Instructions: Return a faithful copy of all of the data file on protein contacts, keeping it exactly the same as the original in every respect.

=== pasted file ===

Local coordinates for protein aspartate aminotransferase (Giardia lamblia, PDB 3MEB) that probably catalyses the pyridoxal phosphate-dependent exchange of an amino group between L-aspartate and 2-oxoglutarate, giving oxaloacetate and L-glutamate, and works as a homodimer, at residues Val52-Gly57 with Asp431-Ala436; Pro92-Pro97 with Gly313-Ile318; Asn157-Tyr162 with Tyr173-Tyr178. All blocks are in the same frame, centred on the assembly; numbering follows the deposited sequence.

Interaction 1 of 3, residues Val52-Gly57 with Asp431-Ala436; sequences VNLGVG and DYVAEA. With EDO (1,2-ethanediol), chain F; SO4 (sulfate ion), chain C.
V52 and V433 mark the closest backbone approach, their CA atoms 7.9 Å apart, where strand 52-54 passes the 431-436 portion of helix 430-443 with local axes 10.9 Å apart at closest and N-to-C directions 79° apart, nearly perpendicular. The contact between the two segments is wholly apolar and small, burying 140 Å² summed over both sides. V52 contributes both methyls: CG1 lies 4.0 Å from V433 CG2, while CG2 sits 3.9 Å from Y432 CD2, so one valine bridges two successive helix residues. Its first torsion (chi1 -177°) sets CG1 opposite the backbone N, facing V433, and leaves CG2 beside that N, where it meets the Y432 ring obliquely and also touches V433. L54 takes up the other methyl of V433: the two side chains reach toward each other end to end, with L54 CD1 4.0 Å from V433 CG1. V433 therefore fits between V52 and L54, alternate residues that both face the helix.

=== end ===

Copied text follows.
Local coordinates for protein aspartate aminotransferase (Giardia lamblia, PDB 3MEB) that probably catalyses the pyridoxal phosphate-dependent exchange of an amino group between L-aspartate and 2-oxoglutarate, giving oxaloacetate and L-glutamate, and works as a homodimer, at residues Val52-Gly57 with Asp431-Ala436; Pro92-Pro97 with Gly313-Ile318; Asn157-Tyr162 with Tyr173-Tyr178. All blocks are in the same frame, centred on the assembly; numbering follows the deposited sequence.

Interaction 1 of 3, residues Val52-Gly57 with Asp431-Ala436; sequences VNLGVG and DYVAEA. With EDO (1,2-ethanediol), chain F; SO4 (sulfate ion), chain C.
V52 and V433 mark the closest backbone approach, their CA atoms 7.9 Å apart, where strand 52-54 passes the 431-436 portion of helix 430-443 with local axes 10.9 Å apart at closest and N-to-C directions 79° apart, nearly perpendicular. The contact between the two segments is wholly apolar and small, burying 140 Å² summed over both sides. V52 contributes both methyls: CG1 lies 4.0 Å from V433 CG2, while CG2 sits 3.9 Å from Y432 CD2, so one valine bridges two successive helix residues. Its first torsion (chi1 -177°) sets CG1 opposite the backbone N, facing V433, and leaves CG2 beside that N, where it meets the Y432 ring obliquely and also touches V433. L54 takes up the other methyl of V433: the two side chains reach toward each other end to end, with L54 CD1 4.0 Å from V433 CG1. V433 therefore fits between V52 and L54, alternate residues that both face the helix.